The worst will be felt in the northern part of the state. Because the ground is already saturated due to the New Year’s Eve storm, Wednesday’s tempest could result in localized mudslides from Monterey Bay up the coast, he said. There’s a high risk of flash floods, urban flooding, shallow landslides and mudslides, he said, though major river flooding is unlikely.
“The big wildcard is what happens next week,” Swain said, warning that one and possibly two more atmospheric river events target the coast. “Then all bets are off and the potential for much more significant flooding could very realistically emerge.”
San Francisco has distributed more than 8,000 sandbags since Saturday – and was running out. “Please save sandbags for people who need them,” San Francisco Public Works tweeted. “Those whose properties are prone to flooding.”
In San Mateo County, authorities said they were replenishing depleted sandbag supplies and provided updated lists of locations where they could be acquired.
Sen. Dianne Feinstein urged residents to monitor updates on the storm and follow the directives of local officials.
“Dangerous weather including strong rain, snow and wind is expected to hit California this week,” she tweeted. “It’s imperative that everyone is ready.”
In California’s Sacramento County, crews rushed to repair a 200-foot section of a levee system along the Cosumnes River that protects more than 53 square miles of vineyards and cattle ranches. Flooding caused by rainfall and the swelling Mokelumne and Cosumnes rivers may rapidly inundate some areas, the National Weather Service warned.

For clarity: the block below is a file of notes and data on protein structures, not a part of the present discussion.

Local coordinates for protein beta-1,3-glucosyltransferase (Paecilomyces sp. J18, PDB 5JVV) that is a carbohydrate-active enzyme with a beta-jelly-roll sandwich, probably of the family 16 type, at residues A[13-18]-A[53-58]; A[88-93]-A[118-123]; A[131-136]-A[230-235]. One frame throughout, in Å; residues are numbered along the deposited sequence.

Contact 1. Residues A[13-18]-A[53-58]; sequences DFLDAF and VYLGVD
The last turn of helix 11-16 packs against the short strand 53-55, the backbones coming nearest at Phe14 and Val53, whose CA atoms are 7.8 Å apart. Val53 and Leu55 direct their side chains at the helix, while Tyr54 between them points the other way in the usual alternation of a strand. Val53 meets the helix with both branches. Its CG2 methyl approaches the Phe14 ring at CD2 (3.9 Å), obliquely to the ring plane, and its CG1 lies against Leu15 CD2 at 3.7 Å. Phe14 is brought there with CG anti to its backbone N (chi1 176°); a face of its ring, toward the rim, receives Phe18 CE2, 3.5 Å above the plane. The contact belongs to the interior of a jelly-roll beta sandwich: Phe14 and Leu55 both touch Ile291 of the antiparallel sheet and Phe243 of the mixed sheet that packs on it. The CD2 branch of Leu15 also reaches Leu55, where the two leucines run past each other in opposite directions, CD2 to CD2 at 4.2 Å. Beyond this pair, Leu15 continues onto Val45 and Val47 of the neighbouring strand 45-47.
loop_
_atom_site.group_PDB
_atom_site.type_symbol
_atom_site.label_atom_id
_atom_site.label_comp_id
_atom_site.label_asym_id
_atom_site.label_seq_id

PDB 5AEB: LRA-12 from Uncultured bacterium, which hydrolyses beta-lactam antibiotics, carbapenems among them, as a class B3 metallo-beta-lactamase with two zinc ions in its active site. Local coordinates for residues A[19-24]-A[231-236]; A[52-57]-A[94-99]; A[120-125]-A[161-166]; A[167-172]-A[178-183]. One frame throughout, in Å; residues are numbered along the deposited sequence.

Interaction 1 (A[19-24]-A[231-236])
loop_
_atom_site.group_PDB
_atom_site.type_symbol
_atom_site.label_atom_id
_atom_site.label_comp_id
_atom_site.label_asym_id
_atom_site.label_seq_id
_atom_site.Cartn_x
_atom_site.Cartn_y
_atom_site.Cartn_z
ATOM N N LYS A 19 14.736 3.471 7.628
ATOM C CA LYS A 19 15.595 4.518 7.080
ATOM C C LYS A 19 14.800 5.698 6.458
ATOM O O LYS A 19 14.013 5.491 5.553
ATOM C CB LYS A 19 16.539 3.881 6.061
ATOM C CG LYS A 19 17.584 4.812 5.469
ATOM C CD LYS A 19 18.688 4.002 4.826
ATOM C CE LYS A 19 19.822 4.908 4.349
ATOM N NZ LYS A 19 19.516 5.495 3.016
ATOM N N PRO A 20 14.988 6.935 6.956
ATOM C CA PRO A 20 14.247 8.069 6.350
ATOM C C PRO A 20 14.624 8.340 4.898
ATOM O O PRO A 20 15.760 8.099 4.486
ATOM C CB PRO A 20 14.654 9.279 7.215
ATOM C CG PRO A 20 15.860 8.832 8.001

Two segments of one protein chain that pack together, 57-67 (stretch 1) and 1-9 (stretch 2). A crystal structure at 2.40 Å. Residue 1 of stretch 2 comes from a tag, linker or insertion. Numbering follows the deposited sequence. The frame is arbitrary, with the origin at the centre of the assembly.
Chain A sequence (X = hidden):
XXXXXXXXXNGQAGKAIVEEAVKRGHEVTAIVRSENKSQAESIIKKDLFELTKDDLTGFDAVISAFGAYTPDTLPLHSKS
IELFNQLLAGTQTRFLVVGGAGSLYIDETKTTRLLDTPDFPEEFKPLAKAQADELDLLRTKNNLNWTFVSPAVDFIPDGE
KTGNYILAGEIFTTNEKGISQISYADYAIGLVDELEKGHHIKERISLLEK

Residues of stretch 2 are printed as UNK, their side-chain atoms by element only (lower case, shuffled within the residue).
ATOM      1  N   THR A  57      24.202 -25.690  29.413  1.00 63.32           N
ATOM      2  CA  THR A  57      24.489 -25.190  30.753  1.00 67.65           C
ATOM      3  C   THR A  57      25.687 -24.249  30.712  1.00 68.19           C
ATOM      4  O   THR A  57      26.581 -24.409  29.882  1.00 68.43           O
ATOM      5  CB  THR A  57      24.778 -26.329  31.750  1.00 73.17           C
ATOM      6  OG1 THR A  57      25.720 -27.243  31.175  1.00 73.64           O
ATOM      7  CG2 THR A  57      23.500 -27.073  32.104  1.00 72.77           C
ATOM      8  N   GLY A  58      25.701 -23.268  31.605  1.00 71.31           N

Saturday’s storm prompted county officials to order the evacuation of the Point Pleasant Community – including 1,075 inmates and staff at the Rio Cosumnes Correctional Center. Inmates were taken to nearby jails with no timetable for their return, according to County Sheriff’s Department spokesperson Amar Gandhi.
The wave of storms comes months after the release of a study warning that a “megafloods” crisis could be looming for California. The state faces an increasing risk of floods that could submerge cities and displace millions of people across the state, according to a study released in August. Swain, the UCLA climate scientist, was a co-author of the study. It warned that a monthlong storm could bring feet of rain to hundreds of miles of California.
Similarly, unrelenting storms have happened in the past before the region became home to tens of millions of people. Now, each degree of global warming dramatically increases the odds and size of the next megaflood, the study said.